Diverticular Disease | Overview


What is diverticular disease?

Diverticular (say: die-ver-tick-yoo-ler) disease affects the lining of your large intestine. It is caused by small pouches (called diverticula) that can form anywhere in your digestive tract, but usually form in the last part of the large intestine (called the colon).

The most common types of diverticular disease are:

  • Diverticulosis. People who have diverticulosis have pouches in the large intestine. Most people who have diverticulosis don't have any symptoms and may not even know they have it.
  • Diverticulitis. This occurs when the pouches become infected and inflamed. Symptoms of diverticulitis can include severe abdominal pain, fever, nausea, constipation or diarrhea. Less common symptoms include vomiting and frequent and painful urination. Pain is most often located on the lower left side of the abdomen. Complications of diverticulitis can include intestinal blockages and openings in the bowel wall.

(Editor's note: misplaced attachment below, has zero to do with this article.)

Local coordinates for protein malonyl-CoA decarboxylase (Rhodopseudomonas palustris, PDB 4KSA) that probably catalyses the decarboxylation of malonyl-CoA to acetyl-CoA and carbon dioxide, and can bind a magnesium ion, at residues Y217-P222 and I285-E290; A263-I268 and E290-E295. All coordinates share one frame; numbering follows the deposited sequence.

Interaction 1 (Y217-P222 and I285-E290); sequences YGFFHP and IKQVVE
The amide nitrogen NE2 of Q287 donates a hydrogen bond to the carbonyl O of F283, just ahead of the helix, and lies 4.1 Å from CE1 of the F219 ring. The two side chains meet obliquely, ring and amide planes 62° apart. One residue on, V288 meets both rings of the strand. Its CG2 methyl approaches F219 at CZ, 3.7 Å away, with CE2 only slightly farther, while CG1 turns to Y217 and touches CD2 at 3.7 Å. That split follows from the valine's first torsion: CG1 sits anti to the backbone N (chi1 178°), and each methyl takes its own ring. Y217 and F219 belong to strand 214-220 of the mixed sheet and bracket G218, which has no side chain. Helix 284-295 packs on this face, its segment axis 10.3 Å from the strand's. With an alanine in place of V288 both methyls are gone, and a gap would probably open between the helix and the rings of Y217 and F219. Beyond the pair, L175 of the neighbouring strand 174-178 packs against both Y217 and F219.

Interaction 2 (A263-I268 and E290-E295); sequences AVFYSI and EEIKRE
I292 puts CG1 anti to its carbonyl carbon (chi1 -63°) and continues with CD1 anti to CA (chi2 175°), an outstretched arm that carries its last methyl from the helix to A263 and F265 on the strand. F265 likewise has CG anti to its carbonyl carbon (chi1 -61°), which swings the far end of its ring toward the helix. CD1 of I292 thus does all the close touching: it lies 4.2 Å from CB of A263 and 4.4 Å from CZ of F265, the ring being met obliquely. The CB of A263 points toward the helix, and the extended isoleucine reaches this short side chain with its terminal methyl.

• Diverticular bleeding. Diverticular bleeding occurs when a blood vessel next to the pouches bursts. You may find blood in a bowel movement or in the toilet. If you notice blood coming from your rectum, you should call your doctor immediately.


Diverticular Disease: Diagnosis and Treatment by H Salzman, M.D., and D Lillie, M.D. (American Family Physician October 01, 2005, http://www.aafp.org/afp/20051001/1229.html)

Written by familydoctor.org editorial staff

Reviewed/Updated: 02/14
Created: 04/06